25 The total number of files reviewed, including the police files, was 34. The prevalence of the four specific areas of child abuse in the case files reviewed was as follows: Child abuse linked to a belief in spirit possession21 Female genital mutilation2 Honour based violence 2 Child trafficking and exploitation 10 35 (One case is counted twice as it related to concerns about spirit possession and child trafficking) Profile and prevalence from the file audits
26 Key messages from the file audits The four specific areas of child abuse are more common in London than suspected. Local authorities do not currently collect specific prevalence data for these cases, and consideration needs to be given to doing so. There is a need for professionals in statutory agencies to renew their focus on applying consistently good practice standards, including: -Ensuring that assessments are informed by expertise in the four specific areas, and that they are broad enough to identify third party influence (e.g. a faith or community leader); and -That delay is minimised.
27 Key messages from the file audits continued There is a need for professionals in statutory agencies to intervene more thoroughly at earlier stages of concern and not wait for an incident of abuse to happen before action can be taken. Partnership working with local communities and faith groups is key to effectively safeguarding children. However, the degree of harm experienced by the children in these case audits confirmed the need for statutory agency professionals to have the confidence to act decisively to protect children when necessary.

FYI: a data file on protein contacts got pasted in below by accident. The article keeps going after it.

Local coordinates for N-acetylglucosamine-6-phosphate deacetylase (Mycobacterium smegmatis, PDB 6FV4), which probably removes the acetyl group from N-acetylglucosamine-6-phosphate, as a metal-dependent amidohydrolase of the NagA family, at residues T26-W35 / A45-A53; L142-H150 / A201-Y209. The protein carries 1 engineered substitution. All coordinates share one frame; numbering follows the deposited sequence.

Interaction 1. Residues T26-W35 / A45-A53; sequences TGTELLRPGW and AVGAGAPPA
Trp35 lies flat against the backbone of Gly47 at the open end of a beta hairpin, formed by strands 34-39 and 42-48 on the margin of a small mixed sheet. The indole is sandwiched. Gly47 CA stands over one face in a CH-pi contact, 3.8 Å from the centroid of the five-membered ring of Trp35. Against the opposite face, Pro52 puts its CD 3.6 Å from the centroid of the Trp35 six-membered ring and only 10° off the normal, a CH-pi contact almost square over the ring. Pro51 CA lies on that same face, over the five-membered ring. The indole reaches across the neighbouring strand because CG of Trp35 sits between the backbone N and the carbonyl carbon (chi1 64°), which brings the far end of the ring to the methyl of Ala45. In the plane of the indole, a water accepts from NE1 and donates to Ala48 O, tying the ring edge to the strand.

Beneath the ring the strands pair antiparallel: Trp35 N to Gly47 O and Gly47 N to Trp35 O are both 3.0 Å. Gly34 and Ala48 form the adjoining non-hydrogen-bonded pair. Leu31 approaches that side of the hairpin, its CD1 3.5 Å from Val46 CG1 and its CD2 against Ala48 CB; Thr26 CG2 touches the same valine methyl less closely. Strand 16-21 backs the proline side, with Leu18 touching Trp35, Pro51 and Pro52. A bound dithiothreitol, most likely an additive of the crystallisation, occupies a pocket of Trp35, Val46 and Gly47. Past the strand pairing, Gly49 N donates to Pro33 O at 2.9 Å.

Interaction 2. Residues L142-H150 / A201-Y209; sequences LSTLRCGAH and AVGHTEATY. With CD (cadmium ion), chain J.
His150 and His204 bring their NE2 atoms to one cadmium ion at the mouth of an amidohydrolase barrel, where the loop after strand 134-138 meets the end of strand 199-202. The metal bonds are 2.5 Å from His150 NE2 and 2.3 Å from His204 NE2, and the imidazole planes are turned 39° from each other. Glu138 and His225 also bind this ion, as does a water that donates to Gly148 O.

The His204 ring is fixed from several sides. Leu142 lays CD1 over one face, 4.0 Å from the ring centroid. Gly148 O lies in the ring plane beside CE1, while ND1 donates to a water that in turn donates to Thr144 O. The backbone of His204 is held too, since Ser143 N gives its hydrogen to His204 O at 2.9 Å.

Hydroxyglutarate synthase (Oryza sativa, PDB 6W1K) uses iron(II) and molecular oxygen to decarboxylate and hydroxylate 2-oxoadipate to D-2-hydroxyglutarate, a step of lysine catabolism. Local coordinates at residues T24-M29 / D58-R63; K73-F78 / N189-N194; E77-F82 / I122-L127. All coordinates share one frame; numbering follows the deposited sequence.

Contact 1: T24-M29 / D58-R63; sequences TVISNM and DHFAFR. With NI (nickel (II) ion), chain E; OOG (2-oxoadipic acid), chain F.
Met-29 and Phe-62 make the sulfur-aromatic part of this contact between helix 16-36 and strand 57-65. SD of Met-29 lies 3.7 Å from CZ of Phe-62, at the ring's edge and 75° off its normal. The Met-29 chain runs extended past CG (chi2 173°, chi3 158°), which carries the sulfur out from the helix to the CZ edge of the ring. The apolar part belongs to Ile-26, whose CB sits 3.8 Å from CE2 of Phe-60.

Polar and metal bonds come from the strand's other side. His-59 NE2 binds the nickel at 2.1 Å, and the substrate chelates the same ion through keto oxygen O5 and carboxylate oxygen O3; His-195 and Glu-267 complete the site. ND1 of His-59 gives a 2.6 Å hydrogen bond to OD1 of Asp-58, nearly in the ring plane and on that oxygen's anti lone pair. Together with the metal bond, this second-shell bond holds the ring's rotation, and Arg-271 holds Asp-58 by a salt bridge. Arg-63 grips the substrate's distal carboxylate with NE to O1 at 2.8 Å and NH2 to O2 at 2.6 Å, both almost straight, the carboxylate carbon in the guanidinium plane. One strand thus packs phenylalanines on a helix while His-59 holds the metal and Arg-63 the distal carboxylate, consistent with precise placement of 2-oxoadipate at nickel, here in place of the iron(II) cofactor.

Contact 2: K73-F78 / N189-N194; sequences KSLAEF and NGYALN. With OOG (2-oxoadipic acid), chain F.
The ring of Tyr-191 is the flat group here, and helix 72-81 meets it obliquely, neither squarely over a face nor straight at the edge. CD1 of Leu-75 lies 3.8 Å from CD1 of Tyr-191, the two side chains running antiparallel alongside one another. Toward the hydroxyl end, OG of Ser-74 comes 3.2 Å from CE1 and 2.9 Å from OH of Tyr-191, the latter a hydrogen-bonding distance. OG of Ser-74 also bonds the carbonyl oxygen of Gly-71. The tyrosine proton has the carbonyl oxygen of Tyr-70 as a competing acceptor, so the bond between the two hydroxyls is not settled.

28 Key messages from the file audits continued Professionals in statutory services face challenges in identifying and responding to the four specific areas of child abuse, and need more training and access to a central resource for expert advice and information. Police and LA childrens social care must improve their responses when childrens accounts of how they arrive in the UK raise concerns that they may have been trafficked.
29 Consideration needs to be given to how to streamline communication with foreign countries embassies / consulates, police forces and welfare agencies when working to safeguard children. The current process of checking backgrounds of adults and children from abroad appeared laborious and difficult. Procedures / protocols and training need to support statutory agency professionals to effectively investigate organisations where it is alleged that child abuse may be encouraged, rather than concentrating too strongly on the individual children affected. Key messages from the file audits continued